College is the way to a better life. At least, that’s what I was told growing up in east Tennessee.
The textile mills that employed my great-grandparents and grandparents were shuddered, leaving behind only defaulted pensions and a polluted river. The plant that made toothpaste and hair care products that had employed my father since the day he graduated from high school was soon to close as well. The deindustrialization of America of the 1980s and 1990s was especially felt by my family in small town Appalachia.
Today, my family would be called “working poor,” but then we knew we were poor by any metric. My father was able to graduate high school and immediately enter the workforce at the plant with a decent paying job. As a young adult of the 1970s, he didn’t know what he wanted his firstborn son to do in life. My father’s experience at the plant taught him that there was a limit to how high he could climb in the company, so he believed that college was the way to a better life for his son. As a dutiful Appalachian son, I trusted his advice and went to a local state university.
As a young adult of the 1990s, student loans were the only way to pay for a college education – an experience that has persisted for the generations that have followed me. I became an education major, hoping to someday replace and honor those teachers who inspired hill born youth like me on their way to that better life. As it was, I worked on campus between classes and the rest of the evenings off campus. Graduation came, marking the start of my career as an educator and, of course, the start of my student loan repayment plan.
Make no mistake, without that student loan program, college was out of the question for me. Higher education and the opportunities it provides enhance people’s lives, and it certainly did mine. Without a college education, I honestly don’t know what I would’ve done for work as the textile mills in my hometown were scuttled so distant money managers nowhere near Appalachia could make millions for an anonymous board of directors and investors.
I began my life as a newly married, young teacher in one of the poorest school systems in the state of Tennessee, getting paid much less than teachers in larger cities like Nashville who had the same job description and responsibilities as me, and making it much more difficult to repay those student loans that were a necessity for me to even qualify for this job.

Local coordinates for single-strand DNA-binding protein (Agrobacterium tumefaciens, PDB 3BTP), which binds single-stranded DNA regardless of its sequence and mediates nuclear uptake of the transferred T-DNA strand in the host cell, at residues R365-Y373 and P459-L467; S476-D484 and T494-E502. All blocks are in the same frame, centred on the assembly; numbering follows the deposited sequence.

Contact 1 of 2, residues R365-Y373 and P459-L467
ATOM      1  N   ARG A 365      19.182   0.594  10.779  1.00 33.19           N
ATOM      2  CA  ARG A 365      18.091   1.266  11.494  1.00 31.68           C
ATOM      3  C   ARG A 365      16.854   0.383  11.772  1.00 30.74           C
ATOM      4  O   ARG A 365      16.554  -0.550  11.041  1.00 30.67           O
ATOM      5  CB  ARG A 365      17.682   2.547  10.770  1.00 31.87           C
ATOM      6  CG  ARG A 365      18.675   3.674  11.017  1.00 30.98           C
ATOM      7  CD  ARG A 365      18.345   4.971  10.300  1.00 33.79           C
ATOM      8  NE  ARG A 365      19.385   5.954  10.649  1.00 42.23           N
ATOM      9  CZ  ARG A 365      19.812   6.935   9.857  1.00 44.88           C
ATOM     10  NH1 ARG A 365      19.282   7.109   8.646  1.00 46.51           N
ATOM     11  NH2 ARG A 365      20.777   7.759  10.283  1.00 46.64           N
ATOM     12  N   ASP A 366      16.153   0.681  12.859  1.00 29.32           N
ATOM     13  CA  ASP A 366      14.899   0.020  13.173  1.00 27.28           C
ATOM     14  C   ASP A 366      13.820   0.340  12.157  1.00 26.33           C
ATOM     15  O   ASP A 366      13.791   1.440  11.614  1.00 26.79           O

Nashville is a large metropolitan area that can generate much more revenue in land taxes than smaller, rural schools in Appalachian east Tennessee. Using property taxes as a way to fund school systems has done nothing but keep poor schools poor. Maybe that’s by design. As a teacher in a small school in a small town, I can attest to the lack of resources that the state’s current funding formula creates.
I’m a dedicated “lifer” of a teacher that believes in the importance of the work — but this salary is not enough to raise a family well. According to the Center for American Progress, one in six Americans over the age of 18 owe federal student loan debt amounting to over a trillion dollars in total. For someone with the salary of a public servant, that debt is an obstacle too formidable to overcome, and as a public school teacher, it’s difficult to send my own kids to college knowing the debt they will have to incur themselves to be there. There is a student loan crisis in this country, and it is felt here too in Appalachia.
As our new president takes office, his administration will face challenges that may seem more important than a region’s – and a nation’s – struggle with the college debt we incurred so that we could secure jobs many thought would lift us financially beyond our parents’ generation. This president faces the worst health crisis in more than 100 years, an economic crisis that came in its wake and, now, the fallout of events at our nation’s Capitol that threatened the very core of our democracy. But I’m asking him not to forget about his campaign promise to aid Americans struggling under the weight of student loan debt and do something to protect the next generation.
Now, my daughter is ending her high school career, and like my father before me, I have stressed to her the importance of continuing her education. Like me, my daughter will have to take out loans to pay for her education – loans that will weigh her down as she starts out in life after her graduation.
Maybe she will leave these mountains, or maybe she’ll find a different life where the Blue Ridge isn’t in the distance but in her memory, or maybe she’ll stay and find a way to serve these hills and those of us who remain. But it’s not too late for her to start that life without the burden of a debt required of me in an attempt to do better than my parents’ generation.
Matthew Wilson is an educator in northeast Tennessee and graduated from East Tennessee State University and the University of Cincinnati. He has more than 20 years of teaching experience in Appalachia.
Matthew is also a member of 100 Days in Appalachia’s Appalachian Advisors Network. For more information about Matthew, to interview him for a story, or to learn more about AAN, visit our website.